Format: Global Grey free PDF, epub, Kindle ebook
Pages (PDF): 204
Publication Date: 1915
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This is a study of the ethical system presented in the Confucian texts, organized by topics, such as What Constitutes The Superior Man, Self-Development, General Human Relations, The Family, The State, Cultivation Of The Fine Arts, and Universal Relations.
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THE ethical and political precepts of Confucius are not well known in Occidental countries, even to most of those who give special attention to these subjects; and of what is known, much, indeed most, is confused with the notion that Confucius taught a religion in our sense of that term.
Yet these ethical teachings, which are almost purely secular, have for more than 2000 years been accepted by a larger number of human beings than those of any other teacher. This, also, notwithstanding that the peoples who so receive Confucian morals as their guide are of the most various views concerning religion, i.e., for instance, are Buddhists, Mahometans, Taoists, Shintoists, etc. No other ethical system, whether of religious origin, or of secular, has ever been acceptable to persons professing religious convictions so diverse.
And his political maxims have been regarded as fundamental, and knowledge of them, as well as of his ethics, has been insisted upon as a prime essential to political preferment, in a nation which, despite the not infrequent shifting of ruling dynasties, has the unparalleled record of continuing from prehistoric times to the present without a single break. In view of their obvious importance and of the availability of translations of the Chinese classics, the question naturally arises: Why the prevailing want of information concerning the works of Confucius, his disciples and followers?
Though due in part, no doubt, to Confucianism not being a religion and so receiving but scant attention from students of comparative religions, to the relatively small interest of Occidentals, until very recently, in things Chinese, and to the somewhat expensive editions in which alone the best translation is available, the want of information concerning these teachings is, in my opinion, chiefly due to this: They are found in large volumes consisting of ancient Chinese classics which Confucius edited, of a collection of his sayings, of certain books by his disciples that purport to give his precepts accurately, in one book by his great apostle, Mencius, who more than a century later led the revival of Confucian ethics which has continued to this day, and in certain books by later followers; and these books consist, in varying proportions, ranging from a minimum of more than half to a maximum of at least nineteen-twentieths, of discourses upon ceremonies, customs, and the like, possibly of great interest to dwellers in China or Japan, but almost absolutely devoid of interest to most Occidentals.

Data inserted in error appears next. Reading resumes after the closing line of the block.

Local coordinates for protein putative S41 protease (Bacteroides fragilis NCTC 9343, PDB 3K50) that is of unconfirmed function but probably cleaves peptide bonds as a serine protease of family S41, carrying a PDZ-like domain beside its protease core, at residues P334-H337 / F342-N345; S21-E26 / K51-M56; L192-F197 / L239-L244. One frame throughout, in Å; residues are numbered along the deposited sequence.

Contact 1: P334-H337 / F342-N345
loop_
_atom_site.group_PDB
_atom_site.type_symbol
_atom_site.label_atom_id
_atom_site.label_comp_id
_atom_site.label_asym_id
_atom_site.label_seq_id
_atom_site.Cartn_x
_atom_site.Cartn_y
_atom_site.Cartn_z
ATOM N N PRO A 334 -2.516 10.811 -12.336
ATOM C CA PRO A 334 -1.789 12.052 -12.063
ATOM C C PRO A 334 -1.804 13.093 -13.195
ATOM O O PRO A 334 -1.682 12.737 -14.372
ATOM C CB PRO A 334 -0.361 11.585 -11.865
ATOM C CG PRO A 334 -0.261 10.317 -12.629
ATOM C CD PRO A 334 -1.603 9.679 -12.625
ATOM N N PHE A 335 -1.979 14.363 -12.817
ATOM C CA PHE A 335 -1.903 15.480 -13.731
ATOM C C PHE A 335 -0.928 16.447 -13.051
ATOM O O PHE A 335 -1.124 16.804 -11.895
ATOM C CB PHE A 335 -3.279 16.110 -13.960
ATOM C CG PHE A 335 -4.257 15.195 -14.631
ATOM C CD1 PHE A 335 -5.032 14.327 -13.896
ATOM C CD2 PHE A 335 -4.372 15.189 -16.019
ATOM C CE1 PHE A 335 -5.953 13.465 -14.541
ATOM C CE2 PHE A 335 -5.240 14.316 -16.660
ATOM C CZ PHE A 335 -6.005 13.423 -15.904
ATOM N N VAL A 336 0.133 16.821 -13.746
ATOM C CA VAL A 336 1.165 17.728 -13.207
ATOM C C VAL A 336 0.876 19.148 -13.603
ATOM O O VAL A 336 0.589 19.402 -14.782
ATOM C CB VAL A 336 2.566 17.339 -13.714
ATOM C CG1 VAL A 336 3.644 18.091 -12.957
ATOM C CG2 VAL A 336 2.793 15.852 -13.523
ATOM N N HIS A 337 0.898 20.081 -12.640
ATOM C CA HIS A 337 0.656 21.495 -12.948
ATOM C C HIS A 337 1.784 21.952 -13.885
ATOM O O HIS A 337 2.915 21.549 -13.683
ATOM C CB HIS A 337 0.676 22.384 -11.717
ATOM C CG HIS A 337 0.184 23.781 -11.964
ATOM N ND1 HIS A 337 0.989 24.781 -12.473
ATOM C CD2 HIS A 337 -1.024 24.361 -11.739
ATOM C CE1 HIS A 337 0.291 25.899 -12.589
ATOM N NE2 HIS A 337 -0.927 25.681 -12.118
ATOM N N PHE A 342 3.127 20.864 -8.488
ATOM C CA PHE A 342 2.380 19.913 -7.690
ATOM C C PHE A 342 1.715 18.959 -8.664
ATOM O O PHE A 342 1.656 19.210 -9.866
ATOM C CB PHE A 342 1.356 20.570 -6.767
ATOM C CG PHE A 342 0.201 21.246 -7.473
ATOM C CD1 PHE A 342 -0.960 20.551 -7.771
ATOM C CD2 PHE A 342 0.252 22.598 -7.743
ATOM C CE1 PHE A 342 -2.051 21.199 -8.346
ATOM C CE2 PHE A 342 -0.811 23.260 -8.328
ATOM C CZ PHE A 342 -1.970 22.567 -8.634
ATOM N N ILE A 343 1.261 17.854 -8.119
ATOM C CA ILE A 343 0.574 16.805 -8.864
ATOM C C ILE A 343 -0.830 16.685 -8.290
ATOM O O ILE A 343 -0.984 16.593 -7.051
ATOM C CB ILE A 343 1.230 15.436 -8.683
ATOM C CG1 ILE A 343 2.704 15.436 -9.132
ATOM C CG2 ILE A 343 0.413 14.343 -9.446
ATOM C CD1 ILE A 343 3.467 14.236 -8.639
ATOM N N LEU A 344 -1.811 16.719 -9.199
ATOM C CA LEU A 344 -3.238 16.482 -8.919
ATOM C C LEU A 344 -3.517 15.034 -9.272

These ceremonies and customs, already firmly intrenched when Confucius was born, doubtless constitute a very rich and expressive language, crystallized into conduct; but it is one which is wholly unintelligible and even repellent to persons of Western origin.
The only form, other than this, in which the ethical teachings of Confucius and his followers have been presented, is through books about these teachings, i.e., presenting, in the language of these modern authors, what they consider Confucius and his followers have taught.
The aim in preparing this book is to put before Occidental readers, in the words of the Chinese sage and his followers, as translated, everything concerning ethics and statecraft contained in the Confucian classics which is likely to interest them, omitting nothing of importance. This has been undertaken in the following fashion:
Every such passage has been extracted from all the works comprising the Confucian classics and several from the more important works of early Confucian scholars.
These have been arranged by topics in accordance with a scheme laid down as that of Confucius himself in "The Great Learning."
The passages, so quoted, have been thrown into the order deemed most effective to demonstrate and illustrate the doctrine of Confucius.
To sustain the interest unbroken, the passages quoted are connected by a running narrative, showing briefly the relationship of one with the other, stating from what bock taken and by whom enunciated, and most sparingly accompanied by quotations from other moralists, ancient or modern.
This book makes no claim to be an exhaustive study of the text, or of the commentaries on the text, of the Chinese sage; and much less to epitomize a critical investigation and collation of original texts. It accepts the generally received canon of the sayings and writings of Confucius as authentic, and deals exclusively with their significance as viewed scientifically in these days. Thus considered, the sayings of Confucius are seen to exhibit wonderful foresight and insight.
Indeed, it is a continual marvel that, like Socrates, Plato, and Aristotle, Confucius should have come so near to laying down, formally, the lines which scientific investigation must pursue; and yet that, as generation after generation passed away, the attitude of many of the disciples of each of these should have become more and more that of blind and even superstitious imitation of the great teacher, and almost scrupulous avoidance of the application of his principles in the never-ending search for truth.